Eventually, Annie left the family’s home in Darke County, Ohio, for Cincinnati, where her sister lived. But it was in the city of Greenville where the trajectory of her life would change, all thanks to her pistol. There, she won her first sharpshooting contest – against a male competitor, no less.
Now, Annie’s competitor, Frank Butler, was presumably very different to the men who expected women to conform to their Victorian-era gender roles. For one thing, he fell in love with her, even though she was better than him at shooting. But he also encouraged her to pursue it as a career.
Annie and Frank married, and then she did follow her sharpshooting dream all the way to Buffalo Bill’s Wild West Show, where she was known as Annie Oakley. And she was good at what she did – she traveled the world with the show for nearly two decades and enjoyed second billing in the performance schedule.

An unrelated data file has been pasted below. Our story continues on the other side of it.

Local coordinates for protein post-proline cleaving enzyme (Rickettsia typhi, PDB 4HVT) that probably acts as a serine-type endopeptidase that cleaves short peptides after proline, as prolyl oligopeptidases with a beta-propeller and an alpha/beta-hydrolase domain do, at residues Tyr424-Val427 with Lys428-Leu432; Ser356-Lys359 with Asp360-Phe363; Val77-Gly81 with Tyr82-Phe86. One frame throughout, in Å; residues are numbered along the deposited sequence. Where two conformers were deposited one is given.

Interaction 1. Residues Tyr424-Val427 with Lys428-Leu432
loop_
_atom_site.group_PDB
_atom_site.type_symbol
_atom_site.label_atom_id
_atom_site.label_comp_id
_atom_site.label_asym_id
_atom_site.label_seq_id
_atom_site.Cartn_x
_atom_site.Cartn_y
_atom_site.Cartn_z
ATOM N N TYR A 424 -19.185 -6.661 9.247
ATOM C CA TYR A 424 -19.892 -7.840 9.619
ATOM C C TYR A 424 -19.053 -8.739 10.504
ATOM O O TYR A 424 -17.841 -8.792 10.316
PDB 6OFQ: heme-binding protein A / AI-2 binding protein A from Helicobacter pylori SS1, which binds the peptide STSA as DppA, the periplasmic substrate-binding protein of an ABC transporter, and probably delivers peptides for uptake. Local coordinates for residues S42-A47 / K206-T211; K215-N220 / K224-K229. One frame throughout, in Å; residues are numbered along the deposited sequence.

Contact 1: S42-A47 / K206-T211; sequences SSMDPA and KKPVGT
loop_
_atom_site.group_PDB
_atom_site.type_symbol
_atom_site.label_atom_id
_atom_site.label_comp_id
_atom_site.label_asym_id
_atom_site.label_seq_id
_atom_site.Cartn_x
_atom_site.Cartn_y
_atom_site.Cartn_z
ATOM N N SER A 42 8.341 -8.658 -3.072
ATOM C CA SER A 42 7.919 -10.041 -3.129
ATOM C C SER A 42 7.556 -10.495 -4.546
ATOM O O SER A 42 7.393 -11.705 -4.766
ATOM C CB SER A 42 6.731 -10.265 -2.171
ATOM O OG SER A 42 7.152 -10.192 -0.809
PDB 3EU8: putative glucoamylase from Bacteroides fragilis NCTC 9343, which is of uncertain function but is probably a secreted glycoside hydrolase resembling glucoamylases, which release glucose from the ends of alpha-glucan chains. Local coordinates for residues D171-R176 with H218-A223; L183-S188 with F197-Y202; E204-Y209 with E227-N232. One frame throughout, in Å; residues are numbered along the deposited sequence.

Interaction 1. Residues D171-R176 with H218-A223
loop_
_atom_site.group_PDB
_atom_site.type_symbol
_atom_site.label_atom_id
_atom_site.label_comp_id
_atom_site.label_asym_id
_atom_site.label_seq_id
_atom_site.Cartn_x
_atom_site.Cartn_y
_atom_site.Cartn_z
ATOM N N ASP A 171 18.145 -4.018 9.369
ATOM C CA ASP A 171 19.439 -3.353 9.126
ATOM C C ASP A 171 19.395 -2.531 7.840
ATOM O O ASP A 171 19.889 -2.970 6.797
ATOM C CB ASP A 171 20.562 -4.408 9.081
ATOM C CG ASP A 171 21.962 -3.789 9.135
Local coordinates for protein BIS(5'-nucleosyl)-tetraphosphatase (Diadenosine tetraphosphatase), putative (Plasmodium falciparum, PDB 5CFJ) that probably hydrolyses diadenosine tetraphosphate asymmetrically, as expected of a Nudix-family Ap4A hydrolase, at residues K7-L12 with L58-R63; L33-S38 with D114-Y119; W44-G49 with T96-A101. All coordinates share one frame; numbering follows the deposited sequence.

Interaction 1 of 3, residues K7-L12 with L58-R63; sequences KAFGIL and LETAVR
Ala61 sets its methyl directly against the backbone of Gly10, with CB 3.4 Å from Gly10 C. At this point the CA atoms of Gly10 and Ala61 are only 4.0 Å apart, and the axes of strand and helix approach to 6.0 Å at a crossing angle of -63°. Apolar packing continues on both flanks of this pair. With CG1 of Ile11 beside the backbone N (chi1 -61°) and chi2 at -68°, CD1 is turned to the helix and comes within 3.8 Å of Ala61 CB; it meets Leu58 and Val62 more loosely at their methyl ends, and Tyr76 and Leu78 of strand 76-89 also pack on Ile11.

Of course, not all of the West’s women-of-note were known for their ability to fire a gun or ride a horse. In fact, much of the female ingenuity on the frontier came from their pragmatism. According to History Net, a common saying among ladies living this rural lifestyle was, “When I saw something that needed doing, I did it.”
You can see how that would apply to women in a domestic context. It didn’t quite start out that way for Frances Lawton, though, as growing up she had enjoyed a rather privileged and cosseted upbringing in first Canada and then Los Angeles. She donned fashionable clothes and even got a job as a stenographer for Western Union – that is, until marriage to Bill Keys brought her onto her husband’s homestead, Keys Ranch.
Most would have expected a woman mentioned in a piece about trailblazers to do the opposite – give up her man and farm life for a job in the big city. But Keys immersed herself in the demanding life on the homestead, where she did more than just keep house. She helped her husband mine, butchered meat and taught their children, too.